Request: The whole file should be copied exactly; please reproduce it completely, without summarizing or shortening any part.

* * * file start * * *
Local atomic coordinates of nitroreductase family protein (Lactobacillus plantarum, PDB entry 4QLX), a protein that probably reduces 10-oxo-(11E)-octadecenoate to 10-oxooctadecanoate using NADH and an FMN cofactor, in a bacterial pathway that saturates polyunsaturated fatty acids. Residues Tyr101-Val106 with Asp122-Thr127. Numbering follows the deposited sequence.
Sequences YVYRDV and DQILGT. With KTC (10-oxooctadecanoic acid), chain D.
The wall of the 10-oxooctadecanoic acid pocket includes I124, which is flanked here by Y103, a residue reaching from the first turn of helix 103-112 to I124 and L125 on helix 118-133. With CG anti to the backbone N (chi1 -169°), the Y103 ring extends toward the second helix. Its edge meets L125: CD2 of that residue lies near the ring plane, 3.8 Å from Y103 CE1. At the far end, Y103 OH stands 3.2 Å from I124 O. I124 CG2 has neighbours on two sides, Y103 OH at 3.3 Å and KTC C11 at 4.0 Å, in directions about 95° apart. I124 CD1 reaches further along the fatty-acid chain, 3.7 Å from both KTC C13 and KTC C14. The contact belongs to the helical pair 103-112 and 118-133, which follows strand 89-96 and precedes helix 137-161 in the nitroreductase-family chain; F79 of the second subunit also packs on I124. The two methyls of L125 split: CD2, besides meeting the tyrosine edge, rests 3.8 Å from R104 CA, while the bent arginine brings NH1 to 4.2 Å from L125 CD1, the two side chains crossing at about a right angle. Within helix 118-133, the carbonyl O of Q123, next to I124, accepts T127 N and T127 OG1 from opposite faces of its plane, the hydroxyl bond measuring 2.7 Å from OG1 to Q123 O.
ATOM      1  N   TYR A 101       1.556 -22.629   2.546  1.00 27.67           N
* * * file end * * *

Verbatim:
Local atomic coordinates of nitroreductase family protein (Lactobacillus plantarum, PDB entry 4QLX), a protein that probably reduces 10-oxo-(11E)-octadecenoate to 10-oxooctadecanoate using NADH and an FMN cofactor, in a bacterial pathway that saturates polyunsaturated fatty acids. Residues Tyr101-Val106 with Asp122-Thr127. Numbering follows the deposited sequence.
Sequences YVYRDV and DQILGT. With KTC (10-oxooctadecanoic acid), chain D.
The wall of the 10-oxooctadecanoic acid pocket includes I124, which is flanked here by Y103, a residue reaching from the first turn of helix 103-112 to I124 and L125 on helix 118-133. With CG anti to the backbone N (chi1 -169°), the Y103 ring extends toward the second helix. Its edge meets L125: CD2 of that residue lies near the ring plane, 3.8 Å from Y103 CE1. At the far end, Y103 OH stands 3.2 Å from I124 O. I124 CG2 has neighbours on two sides, Y103 OH at 3.3 Å and KTC C11 at 4.0 Å, in directions about 95° apart. I124 CD1 reaches further along the fatty-acid chain, 3.7 Å from both KTC C13 and KTC C14. The contact belongs to the helical pair 103-112 and 118-133, which follows strand 89-96 and precedes helix 137-161 in the nitroreductase-family chain; F79 of the second subunit also packs on I124. The two methyls of L125 split: CD2, besides meeting the tyrosine edge, rests 3.8 Å from R104 CA, while the bent arginine brings NH1 to 4.2 Å from L125 CD1, the two side chains crossing at about a right angle. Within helix 118-133, the carbonyl O of Q123, next to I124, accepts T127 N and T127 OG1 from opposite faces of its plane, the hydroxyl bond measuring 2.7 Å from OG1 to Q123 O.
ATOM      1  N   TYR A 101       1.556 -22.629   2.546  1.00 27.67           N